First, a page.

You can’t fix evil or legislate evil out of existence.  Those who say otherwise are con-artists, who in the name of saving us will destroy us.  Don’t believe the lies, Beloved, instead hear the Word of God and live.

Food, drink and clothing are easier to obtain than the pure Word of God, but the Gospel of salvation by faith in Christ is far from dead!  Far from lost!  Far from finished!  Jezebel couldn’t kill it and neither can the combined forces of evil today.  The Cross of Christ still towers over the wrecks of time, bears the burdens of our sins, and soothes our troubled hearts.

The good news on this 15th Sunday after Trinity is that the Word of God is more than adequate to meet our needs, absolve our transgressions, comfort us in sorrow, strengthen us when tested, and show us the vision of a perfect tomorrow worth waiting for and living for today.   We are concerned about many things, but Jesus says to us: don’t be anxious about tomorrow.  Instead seek first the Kingdom of God and His Righteousness, and all these other things will be added to you.  It’s not a command.  It’s not a positive suggestion meant to trick us into tranquility, nor is it a challenge to live a more sanctified life.  Instead it is a mighty promise of God. Whenever we hear the voice of our Shepherd we receive what can be thought of as a spiritual vaccination, a spiritual flu shot if you like, against all that might harm us, trouble us or disturb the Peace that Christ is within us.  The Word enters our ears, from there it goes into our minds, and lodges in the core of our being to make us “strong, firm and steadfast” (1 Peter 5:10) however evil the days may be.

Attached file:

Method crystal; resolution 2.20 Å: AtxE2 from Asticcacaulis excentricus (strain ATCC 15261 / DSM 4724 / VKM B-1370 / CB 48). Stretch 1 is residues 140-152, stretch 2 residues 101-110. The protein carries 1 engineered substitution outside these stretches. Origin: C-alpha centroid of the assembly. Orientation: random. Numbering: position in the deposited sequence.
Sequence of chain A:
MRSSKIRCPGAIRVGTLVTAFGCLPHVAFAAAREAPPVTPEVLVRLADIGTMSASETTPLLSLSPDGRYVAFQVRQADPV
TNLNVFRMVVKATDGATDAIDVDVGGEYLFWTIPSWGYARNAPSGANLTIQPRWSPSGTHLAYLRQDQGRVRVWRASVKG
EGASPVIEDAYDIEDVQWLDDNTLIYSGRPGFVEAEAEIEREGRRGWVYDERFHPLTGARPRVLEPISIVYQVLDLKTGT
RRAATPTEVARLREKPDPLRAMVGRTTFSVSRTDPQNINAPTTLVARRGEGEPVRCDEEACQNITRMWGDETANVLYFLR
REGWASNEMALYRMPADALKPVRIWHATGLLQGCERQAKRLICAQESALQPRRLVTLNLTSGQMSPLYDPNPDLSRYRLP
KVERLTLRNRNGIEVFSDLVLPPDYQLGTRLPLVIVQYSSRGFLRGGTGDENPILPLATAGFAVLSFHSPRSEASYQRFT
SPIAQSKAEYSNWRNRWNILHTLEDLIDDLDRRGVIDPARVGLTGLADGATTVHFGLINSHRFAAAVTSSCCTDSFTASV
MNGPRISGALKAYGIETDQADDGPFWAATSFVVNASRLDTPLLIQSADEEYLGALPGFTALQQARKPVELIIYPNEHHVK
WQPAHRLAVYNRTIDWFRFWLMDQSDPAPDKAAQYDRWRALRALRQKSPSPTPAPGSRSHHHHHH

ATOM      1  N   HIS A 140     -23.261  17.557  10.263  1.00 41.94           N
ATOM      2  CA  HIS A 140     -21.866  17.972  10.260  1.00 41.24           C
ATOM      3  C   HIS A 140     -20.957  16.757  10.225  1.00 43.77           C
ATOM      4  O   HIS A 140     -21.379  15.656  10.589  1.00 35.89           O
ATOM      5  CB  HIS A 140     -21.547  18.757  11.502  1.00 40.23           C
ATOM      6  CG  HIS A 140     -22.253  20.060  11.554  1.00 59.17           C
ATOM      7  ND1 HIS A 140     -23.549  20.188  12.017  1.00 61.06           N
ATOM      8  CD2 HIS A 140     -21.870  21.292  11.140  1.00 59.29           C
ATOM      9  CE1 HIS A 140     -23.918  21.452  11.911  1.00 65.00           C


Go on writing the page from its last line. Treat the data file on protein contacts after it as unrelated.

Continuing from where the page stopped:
The Word of reconciliation first came to us in baptism where we are “born again by water and the Holy Spirit.” (John 3:5) It comes to us today as modern day Elijah’s proclaim the Good News of sins forgiven for Christ’s sake.  We receive it when, after confessing our wrongs, the pastor declares:  I forgive you all your sins, go in peace.  We receive it in holy communion in the words, “given and shed for you for the forgiveness of sins.”  By those words, and by the Lord’s own body and blood, we are as miraculously sustained the same way that Elijah, the widow and her son were twenty eight centuries ago.  The oil and flour of God’s Word never runs out.  No amount of sin can exhaust it, and no quantity of evil can equal it.  “The blood of Jesus Christ His Son, purifies us from every sin.” (1 John 1:7)  In all these ways God’s Word, Kingdom and Righteousness come to us, and deliver us from evil, so that we never need to worry or be afraid of tomorrow.  God grant it for Jesus sake, and by His Word. Amen.

~Rev. Dean Kavouras